Monday, June 08, 2015

Scientific Fraud and Politics

Scientific Fraud and Politics

Look who is lecturing Republicans about scientific truth.

From the Wall Street Journal

A press release from the Union of Concerned Scientists recently hit our desk titled “Science Leaders Decry Congressional Attacks on Science and Science-Based Policy.” It flagged an op-ed in the journal Science that laments “a growing and troubling assault on the use of credible scientific knowledge.” Hmmm. Is this about science, or politics?
Since the scientists brought it up, which is the greater threat to their enterprise: the Republicans who run Congress, or the most spectacular scientific fraud in a generation, which was published and then retracted by the journal Science?
Last year UCLA political science grad student and maybe soon-to-be Princeton professor Michael LaCour released stunning findings from a field trial on gay marriage called “When Contact Changes Minds.” He found that a 20-minute conservation with a house-to-house canvasser could convert huge numbers of opponents into supporters, at least if the canvassers explained they were gay and told personal stories.
The study quickly became a media sensation, the most talked-about poli-sci paper in years, and it led gay-rights activists including some working on the Ireland referendum to retool their voter outreach.
The problem is that Mr. LaCour stands accused of faking everything from start to finish. Ph.D. candidates at Berkeley David Broockman and Josh Kalla tried but failed to replicate Mr. LaCour’s results. They then noticed unusual statistical irregularities in Mr. LaCour’s survey panel. He now says he pulled a Hillary Clinton and deleted his raw data. But the canvassing firm he claimed to have employed has never heard of the project—and there is no proof anyone was ever contacted, much less changed their minds.
Mr. LaCour denies wrongdoing and in a response paper assailed the motives of Messrs. Broockman and Kalla, whose violations of academic decorum include their decision to go public and “bypass the peer-review process.” That would be the same process that failed to catch Mr. LaCour’s non-findings at Science magazine.
The larger question is why anyone invested Mr. LaCour’s paper with the authority of “science.” Experience and common sense suggest that persuading people to reconsider their opinions is difficult. An uninvited nag carrying on about politics on the front porch sounds like one of the less successful approaches.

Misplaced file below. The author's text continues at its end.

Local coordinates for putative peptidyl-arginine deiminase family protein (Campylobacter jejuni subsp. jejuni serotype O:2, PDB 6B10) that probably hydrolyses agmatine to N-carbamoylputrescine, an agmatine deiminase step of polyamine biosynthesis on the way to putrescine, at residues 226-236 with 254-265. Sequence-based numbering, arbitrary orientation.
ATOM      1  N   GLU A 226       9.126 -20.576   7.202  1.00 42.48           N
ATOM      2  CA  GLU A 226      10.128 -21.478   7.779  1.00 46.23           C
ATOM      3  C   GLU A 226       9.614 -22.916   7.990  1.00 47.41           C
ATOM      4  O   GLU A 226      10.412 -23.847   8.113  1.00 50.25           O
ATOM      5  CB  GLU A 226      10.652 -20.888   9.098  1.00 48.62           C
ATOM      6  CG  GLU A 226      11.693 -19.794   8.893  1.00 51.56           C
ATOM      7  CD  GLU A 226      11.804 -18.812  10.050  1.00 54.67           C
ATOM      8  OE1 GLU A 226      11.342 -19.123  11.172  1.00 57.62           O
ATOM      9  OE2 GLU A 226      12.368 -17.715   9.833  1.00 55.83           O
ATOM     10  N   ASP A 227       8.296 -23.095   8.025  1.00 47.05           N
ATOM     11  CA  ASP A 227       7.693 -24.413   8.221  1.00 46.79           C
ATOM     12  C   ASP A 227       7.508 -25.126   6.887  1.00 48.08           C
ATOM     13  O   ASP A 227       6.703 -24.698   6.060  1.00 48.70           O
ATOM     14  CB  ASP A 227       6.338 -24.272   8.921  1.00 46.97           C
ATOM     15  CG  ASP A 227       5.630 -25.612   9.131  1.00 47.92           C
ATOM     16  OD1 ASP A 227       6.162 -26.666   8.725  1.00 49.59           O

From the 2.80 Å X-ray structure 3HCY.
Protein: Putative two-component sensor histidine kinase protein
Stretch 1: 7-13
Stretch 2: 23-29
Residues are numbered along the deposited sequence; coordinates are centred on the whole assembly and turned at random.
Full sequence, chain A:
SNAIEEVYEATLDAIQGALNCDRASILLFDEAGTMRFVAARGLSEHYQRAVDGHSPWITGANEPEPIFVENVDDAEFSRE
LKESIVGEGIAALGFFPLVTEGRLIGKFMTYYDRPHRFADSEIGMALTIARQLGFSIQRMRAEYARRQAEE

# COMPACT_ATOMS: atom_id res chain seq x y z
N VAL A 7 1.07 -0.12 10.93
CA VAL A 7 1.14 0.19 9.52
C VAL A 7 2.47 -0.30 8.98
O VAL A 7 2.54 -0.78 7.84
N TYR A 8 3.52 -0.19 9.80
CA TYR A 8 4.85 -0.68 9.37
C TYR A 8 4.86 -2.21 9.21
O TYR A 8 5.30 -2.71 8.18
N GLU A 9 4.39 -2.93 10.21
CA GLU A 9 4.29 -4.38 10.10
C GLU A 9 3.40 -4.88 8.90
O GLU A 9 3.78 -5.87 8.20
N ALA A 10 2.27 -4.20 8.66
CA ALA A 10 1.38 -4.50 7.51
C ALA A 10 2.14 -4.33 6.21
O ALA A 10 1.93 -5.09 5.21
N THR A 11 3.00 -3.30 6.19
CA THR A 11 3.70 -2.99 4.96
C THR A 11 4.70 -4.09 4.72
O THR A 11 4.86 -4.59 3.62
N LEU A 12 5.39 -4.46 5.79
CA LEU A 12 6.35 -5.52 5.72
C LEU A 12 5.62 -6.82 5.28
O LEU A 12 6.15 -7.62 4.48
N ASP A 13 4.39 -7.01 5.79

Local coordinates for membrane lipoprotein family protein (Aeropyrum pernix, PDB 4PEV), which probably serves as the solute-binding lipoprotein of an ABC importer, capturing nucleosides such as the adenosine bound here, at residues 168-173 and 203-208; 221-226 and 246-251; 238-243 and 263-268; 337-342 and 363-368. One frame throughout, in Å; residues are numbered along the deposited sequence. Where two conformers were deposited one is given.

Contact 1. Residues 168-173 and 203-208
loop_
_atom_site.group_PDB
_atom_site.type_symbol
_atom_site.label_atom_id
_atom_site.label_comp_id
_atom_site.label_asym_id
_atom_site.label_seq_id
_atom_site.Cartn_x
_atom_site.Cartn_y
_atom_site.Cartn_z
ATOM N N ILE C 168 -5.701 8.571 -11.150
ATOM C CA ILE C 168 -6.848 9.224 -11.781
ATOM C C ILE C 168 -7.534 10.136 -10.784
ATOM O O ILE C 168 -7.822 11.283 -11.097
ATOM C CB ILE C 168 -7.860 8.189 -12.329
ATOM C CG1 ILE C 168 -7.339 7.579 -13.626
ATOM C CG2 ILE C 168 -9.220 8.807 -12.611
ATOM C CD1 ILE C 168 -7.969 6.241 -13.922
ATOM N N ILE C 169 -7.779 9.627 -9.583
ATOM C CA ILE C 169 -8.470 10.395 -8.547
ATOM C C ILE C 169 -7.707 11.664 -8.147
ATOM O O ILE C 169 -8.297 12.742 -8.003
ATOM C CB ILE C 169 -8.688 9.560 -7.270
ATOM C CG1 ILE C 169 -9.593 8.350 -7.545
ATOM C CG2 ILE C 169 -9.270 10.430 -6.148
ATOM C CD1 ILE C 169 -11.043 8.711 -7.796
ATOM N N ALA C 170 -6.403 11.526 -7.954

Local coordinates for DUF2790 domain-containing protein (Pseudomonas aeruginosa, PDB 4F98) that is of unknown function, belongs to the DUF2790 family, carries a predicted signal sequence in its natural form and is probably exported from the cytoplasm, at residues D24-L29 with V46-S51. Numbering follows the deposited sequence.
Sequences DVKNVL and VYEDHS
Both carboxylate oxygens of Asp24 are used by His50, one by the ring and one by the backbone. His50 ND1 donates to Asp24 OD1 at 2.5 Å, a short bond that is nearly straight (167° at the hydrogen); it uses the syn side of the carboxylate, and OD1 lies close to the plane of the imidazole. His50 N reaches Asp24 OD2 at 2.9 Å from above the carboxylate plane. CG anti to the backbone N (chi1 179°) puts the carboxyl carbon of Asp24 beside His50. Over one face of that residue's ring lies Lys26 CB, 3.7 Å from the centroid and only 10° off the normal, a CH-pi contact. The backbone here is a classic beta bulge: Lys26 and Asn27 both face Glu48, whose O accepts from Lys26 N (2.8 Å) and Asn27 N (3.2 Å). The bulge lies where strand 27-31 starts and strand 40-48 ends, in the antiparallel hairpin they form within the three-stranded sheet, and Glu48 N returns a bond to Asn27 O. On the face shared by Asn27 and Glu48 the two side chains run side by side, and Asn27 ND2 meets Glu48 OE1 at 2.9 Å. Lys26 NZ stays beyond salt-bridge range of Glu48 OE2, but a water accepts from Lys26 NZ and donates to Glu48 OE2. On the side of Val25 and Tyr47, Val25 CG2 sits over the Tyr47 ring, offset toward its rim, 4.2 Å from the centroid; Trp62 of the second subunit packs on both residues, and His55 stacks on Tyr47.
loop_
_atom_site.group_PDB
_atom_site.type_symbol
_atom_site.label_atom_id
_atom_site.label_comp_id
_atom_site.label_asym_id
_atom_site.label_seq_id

Then again, the study flattered the ideological sensibilities of liberals, who tend to believe that resistance to gay marriage can only be the artifact of ignorance or prejudice, not moral or religious conviction. Mr. LaCour’s purported findings let them claim that science had proved them right.
Similar bias contaminates inquiries across the social sciences, which often seem to exist so liberals can claim that “studies show” some political assertion to be empirical. Thus they can recast stubborn political debates about philosophy and values as disputes over facts that can be resolved by science. President Obama is a particular aficionado of this bait and switch.
As for those supposedly “anti-science” Republicans, they stand accused by Science magazine of trying to introduce more transparency and accountability to federal science grants. The House GOP is also guilty of attempting to spend more on the harder sciences, passing a bill last month that allocates money for the National Science Foundation by directorate—for example, boosting engineering spending by 13.2% over 2015 and biology by 12.6%. Money for the social and behavioral sciences declines by 44.9%.
Scientific misconduct does seem to be mercifully rare, but a lesson of the LaCour retraction is to show more humility amid the illusion of scientific omniscience and to be more skeptical of studies that carry heavy political freight. That goes for the profusion of foods that are purported to cause or prevent cancer, and macroeconomic literature that claim to document a stimulus “multiplier.”
Meanwhile, Science magazine editors who rebuke politicians might have more authority if their own science wasn’t so political.

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